Malaria in India: The Center for the Study of Complex Malaria in India

Aparup Das, Anupkumar R. Anvikar, Lauren J. Cator, Ramesh C. Dhiman, Alex Eapen, Neelima Mishra, Bhupinder N. Nagpal, Nutan Nanda, Kamaraju Raghavendra, Andrew F. Read, Surya K. Sharma, Om P. Singh, Vineeta Singh, Photini Sinnis, Harish C. Srivastava, Steven A. Sullivan, Patrick L. Sutton, Matthew B. Thomas, Jane M. Carlton, Neena Valecha

Research output: Contribution to journalArticlepeer-review

Abstract

Malaria is a major public health problem in India and one which contributes significantly to the overall malaria burden in Southeast Asia. The National Vector Borne Disease Control Program of India reported ∼1.6 million cases and ∼1100 malaria deaths in 2009. Some experts argue that this is a serious underestimation and that the actual number of malaria cases per year is likely between 9 and 50 times greater, with an approximate 13-fold underestimation of malaria-related mortality. The difficulty in making these estimations is further exacerbated by (i) highly variable malaria eco-epidemiological profiles, (ii) the transmission and overlap of multiple Plasmodium species and Anopheles vectors, (iii) increasing antimalarial drug resistance and insecticide resistance, and (iv) the impact of climate change on each of these variables. Simply stated, the burden of malaria in India is complex. Here we describe plans for a Center for the Study of Complex Malaria in India (CSCMi), one of ten International Centers of Excellence in Malaria Research (ICEMRs) located in malarious regions of the world recently funded by the National Institute of Allergy and Infectious Diseases, National Institutes of Health. The CSCMi is a close partnership between Indian and United States scientists, and aims to address major gaps in our understanding of the complexity of malaria in India, including changing patterns of epidemiology, vector biology and control, drug resistance, and parasite genomics. We hope that such a multidisciplinary approach that integrates clinical and field studies with laboratory, molecular, and genomic methods will provide a powerful combination for malaria control and prevention in India.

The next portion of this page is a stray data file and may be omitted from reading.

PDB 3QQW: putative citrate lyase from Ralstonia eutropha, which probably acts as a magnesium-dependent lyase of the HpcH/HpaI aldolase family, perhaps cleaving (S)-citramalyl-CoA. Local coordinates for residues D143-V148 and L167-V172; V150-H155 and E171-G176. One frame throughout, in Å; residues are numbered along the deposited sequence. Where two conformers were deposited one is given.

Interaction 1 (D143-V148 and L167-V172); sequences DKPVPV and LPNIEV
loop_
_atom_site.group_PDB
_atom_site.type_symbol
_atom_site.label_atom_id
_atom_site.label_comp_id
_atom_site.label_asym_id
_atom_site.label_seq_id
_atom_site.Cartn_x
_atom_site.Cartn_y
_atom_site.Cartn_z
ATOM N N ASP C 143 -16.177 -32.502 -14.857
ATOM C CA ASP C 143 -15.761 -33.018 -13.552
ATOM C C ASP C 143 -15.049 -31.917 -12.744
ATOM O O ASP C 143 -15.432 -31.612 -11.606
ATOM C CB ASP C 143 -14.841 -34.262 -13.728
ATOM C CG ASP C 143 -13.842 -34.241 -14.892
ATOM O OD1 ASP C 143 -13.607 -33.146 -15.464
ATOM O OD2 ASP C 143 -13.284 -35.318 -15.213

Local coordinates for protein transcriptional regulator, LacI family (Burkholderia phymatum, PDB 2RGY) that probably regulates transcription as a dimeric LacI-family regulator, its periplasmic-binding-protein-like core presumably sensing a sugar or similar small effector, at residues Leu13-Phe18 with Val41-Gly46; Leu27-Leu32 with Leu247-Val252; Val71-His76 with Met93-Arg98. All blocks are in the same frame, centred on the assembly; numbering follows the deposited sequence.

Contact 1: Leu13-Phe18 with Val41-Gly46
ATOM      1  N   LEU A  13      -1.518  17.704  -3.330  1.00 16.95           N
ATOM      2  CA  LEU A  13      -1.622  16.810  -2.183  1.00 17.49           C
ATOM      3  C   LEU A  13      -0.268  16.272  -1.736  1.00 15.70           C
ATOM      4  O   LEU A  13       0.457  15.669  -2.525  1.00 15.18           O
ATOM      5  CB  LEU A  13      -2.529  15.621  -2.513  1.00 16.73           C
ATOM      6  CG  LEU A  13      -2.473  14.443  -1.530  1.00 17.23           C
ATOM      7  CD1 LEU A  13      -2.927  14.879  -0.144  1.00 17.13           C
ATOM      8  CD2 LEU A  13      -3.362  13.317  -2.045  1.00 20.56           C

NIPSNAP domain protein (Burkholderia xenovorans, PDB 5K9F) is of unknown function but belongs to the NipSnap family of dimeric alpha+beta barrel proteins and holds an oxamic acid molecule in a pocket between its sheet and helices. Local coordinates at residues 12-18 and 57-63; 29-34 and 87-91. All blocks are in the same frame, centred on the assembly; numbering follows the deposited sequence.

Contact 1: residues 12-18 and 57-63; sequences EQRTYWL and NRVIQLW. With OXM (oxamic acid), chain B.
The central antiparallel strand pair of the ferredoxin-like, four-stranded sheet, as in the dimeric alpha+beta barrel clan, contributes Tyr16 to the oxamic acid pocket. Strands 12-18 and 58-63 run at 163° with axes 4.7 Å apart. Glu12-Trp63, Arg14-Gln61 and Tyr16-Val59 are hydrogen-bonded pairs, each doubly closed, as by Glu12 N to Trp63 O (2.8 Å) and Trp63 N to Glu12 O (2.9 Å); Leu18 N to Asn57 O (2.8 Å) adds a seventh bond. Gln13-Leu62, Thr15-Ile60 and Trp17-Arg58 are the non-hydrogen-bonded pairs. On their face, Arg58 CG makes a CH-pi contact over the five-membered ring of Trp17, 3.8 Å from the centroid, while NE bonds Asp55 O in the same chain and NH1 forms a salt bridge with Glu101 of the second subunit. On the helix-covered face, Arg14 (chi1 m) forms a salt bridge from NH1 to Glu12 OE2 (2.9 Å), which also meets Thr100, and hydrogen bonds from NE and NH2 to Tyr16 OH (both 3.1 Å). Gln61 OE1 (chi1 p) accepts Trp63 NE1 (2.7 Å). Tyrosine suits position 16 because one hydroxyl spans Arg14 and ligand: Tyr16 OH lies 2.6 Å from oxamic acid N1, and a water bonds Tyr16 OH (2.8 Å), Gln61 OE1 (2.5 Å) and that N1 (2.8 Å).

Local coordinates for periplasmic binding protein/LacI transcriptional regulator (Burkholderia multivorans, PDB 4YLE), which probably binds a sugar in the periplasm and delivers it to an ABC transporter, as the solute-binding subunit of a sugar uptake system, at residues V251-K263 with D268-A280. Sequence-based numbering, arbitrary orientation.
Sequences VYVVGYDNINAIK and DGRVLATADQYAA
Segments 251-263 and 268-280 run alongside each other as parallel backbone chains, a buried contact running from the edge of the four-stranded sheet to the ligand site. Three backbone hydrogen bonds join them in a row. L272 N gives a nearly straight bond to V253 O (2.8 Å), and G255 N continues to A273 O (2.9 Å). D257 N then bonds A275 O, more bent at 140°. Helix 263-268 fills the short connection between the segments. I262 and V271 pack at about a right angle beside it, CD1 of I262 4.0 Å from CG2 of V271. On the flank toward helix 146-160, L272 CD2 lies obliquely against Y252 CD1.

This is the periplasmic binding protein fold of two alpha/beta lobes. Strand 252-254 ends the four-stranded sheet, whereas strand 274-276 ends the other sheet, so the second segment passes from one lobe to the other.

Original languageEnglish (US)
Pages (from-to)267-273
Number of pages7
JournalActa Tropica
Volume121
Issue number3
DOIs
StatePublished - Mar 2012

Keywords

  • Anopheles
  • Epidemiology
  • Genomics
  • India
  • Malaria
  • Plasmodium

ASJC Scopus subject areas

  • Parasitology
  • veterinary (miscalleneous)
  • Insect Science
  • Infectious Diseases

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